Last year I was a brand. This year I am supposed to offer an experience. "Customer experience" is this year’s meme.
My clients will have an experience no matter what I do. So my take on it is that I am supposed to make the experience of working with me even better than it already is, and maybe that will make the homebuying experience better.
We can learn a lot from other industries about the kind of customer experience we don’t want to provide.
One example is the 18-digit serial number in two-point font on the bottom of cable modems and computers. If you don’t give them that number, you don’t get service. If you don’t have a magnifying glass and a flashlight, you won’t be able to read the number.
There isn’t anything the person answering the call can do about that number. By the time we connect, I am already having a bad experience.
Another example: After pressing buttons on the phone like crazy, listening to a recorded message telling me how important my call is, and answering 20 questions, I reach an actual human being. This person thanks me for being a premiere customer and, after asking 23 more questions, tells me the problem is on my end.
They call that customer service. I call it a bad experience.
I don’t understand the value of that service at all. No matter how hard the person who answers the phone tries, he or she cannot make the service a great experience.
There are some companies that have decided what a good customer experience is, and they give me something I don’t want. I get free bonus apps on my phone that I don’t want, and that cannot be deleted. As a result, my expensive phone does not have room on it for all the apps that I want.
I can almost picture the meeting where the customer experience expert tells the customer experience department that it has to put bonus apps on phones for a better customer experience. The expert probably doesn’t use a smartphone, but maybe has some contact with those who do. Or maybe he or she has been successful in unrelated businesses and has decided to take a stab at the whole customer experience thing.
There is no doubt that I am an experience for my customers. But when I look at the big picture I do not have enough control over the homebuying or selling process to change the experience.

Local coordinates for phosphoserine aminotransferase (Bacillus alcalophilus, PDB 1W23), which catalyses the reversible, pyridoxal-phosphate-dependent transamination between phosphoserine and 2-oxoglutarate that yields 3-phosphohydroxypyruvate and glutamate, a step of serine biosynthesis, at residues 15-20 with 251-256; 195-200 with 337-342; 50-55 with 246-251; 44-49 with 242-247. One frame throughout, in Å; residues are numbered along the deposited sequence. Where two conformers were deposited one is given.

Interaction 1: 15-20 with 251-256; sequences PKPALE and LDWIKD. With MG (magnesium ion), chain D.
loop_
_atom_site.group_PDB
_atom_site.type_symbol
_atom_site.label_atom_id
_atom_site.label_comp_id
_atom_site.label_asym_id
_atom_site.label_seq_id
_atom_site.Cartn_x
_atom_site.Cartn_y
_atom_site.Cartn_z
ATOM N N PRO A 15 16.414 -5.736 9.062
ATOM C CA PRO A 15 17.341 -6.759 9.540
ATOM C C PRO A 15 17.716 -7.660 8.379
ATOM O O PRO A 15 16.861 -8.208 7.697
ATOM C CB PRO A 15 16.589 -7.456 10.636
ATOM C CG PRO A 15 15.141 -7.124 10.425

I can’t loan my clients money to buy a home. If the lender doesn’t come through with the money, there is no homebuying experience — just a bad experience for which I can’t really do anything to make better.
I have no control over how much snow there is on the ground, or how cold it is when I show my buyers the two homes on the market that match their criteria. They may experience frostbite, which is a bad experience not a good one.
There isn’t any way I can control the housing stock. I don’t build the houses myself, or have any control over what is available when my buyers are looking.
Since I don’t build the house I don’t have any control over the quality of the homes or the decor. If I did, the world would be a better place. There would be no carpeting over hardwood floors or broken window sashes.
Buying or selling a home isn’t like buying an app at the app store, and it isn’t like buying a pair of shoes.
No two homes are the same, and no two buyers or sellers are the same. There isn’t any experience quite like buying or selling real estate, and I doubt there is anything we can do to change that fact.
Each of my clients will have a unique experience, and many of them will experience me differently depending upon the situation. Each will need something a little different. Each will have several agents to choose from.
Some will be relocating and will need extra help learning the city and the neighborhoods. Others will want to know more about condo associations or the city living program.
Experience, knowledge, problem solving skills, flexibility and communication skills are what I would look for in a real estate agent. Someone who could understand my needs and my goals and help me achieve them, and perhaps mitigate some of the bad experiences.
If that is what providing a better experience is about, then I am all in.
If it is about changing the homebuying or selling process, I’ll let someone else work on it — but would be happy to provide some input.
Teresa Boardman is a broker in St. Paul, Minn., and founder of the St. Paul Real Estate blog.
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